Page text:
The problem isn’t just with scholarly journals, however. The media takes academic papers and reports them from the most dramatic angle – when Tear’s research was written about by NewsLimited it was like this: “violent video games do not produce anti-social behaviour in players, according to an Australian study released today, debunking previous research in the field”. There was no mention of the fact that it also debunked previous research suggesting games produce prosocial behaviour. We’re guilty of this ourselves. We initially reported the story on Zed Games as another piece of evidence that gaming isn’t bad for you, with the same glee the gaming press always takes in reporting such stories.
Tear’s own attitude has changed slightly from his initial beliefs. “I certainly believe it’s possible that violent video games could have negative effects on behaviour,” he says, “but now I’m researching whether those negative effects are meaningful compared to possible negative effects from other competitive leisure activities, like playing rugby or even chess.” He’s become more interested in the idea that video games aren’t uniquely influential on behaviour, one way or the other. “Things like competitiveness, personality traits, and life experiences could all have effects similar to those of video games. These days I’m interested in whether violent video games warrant special concern or whether they’re no different to other leisure pursuits.”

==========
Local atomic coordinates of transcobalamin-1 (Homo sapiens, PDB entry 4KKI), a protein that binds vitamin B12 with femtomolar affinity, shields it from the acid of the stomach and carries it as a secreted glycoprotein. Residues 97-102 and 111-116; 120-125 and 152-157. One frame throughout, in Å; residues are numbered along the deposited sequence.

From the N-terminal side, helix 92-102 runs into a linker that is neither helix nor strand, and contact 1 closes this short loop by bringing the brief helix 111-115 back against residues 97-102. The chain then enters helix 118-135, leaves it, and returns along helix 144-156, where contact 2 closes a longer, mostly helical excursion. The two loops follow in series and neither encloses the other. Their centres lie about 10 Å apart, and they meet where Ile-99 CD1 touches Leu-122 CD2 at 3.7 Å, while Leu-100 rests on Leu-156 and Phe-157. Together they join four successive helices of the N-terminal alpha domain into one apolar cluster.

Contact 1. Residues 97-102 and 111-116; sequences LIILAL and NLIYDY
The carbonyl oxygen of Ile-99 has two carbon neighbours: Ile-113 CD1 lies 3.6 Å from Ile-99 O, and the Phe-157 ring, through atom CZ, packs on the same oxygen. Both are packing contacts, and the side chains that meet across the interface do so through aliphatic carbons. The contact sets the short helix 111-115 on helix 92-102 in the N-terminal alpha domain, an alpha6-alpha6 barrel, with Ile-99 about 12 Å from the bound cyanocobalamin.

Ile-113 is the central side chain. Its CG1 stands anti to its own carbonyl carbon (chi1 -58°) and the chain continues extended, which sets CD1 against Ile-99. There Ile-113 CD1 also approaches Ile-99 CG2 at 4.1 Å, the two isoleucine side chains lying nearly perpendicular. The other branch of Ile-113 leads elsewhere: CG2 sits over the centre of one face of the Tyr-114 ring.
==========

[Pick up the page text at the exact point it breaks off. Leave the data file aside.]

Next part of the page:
When we talk about the research surrounding violent games by dramatising it into a war between two opposing camps, when we ignore the full implications of the findings because they’re unsexy and inconclusive, the facts become even harder to determine. The story shifts back and forth between two incompatible extremes without exploring the potential for a middle ground, and one thing players of Call of Duty and Grand Theft Auto undeniably learn from those games is that a moving target is harder to hit.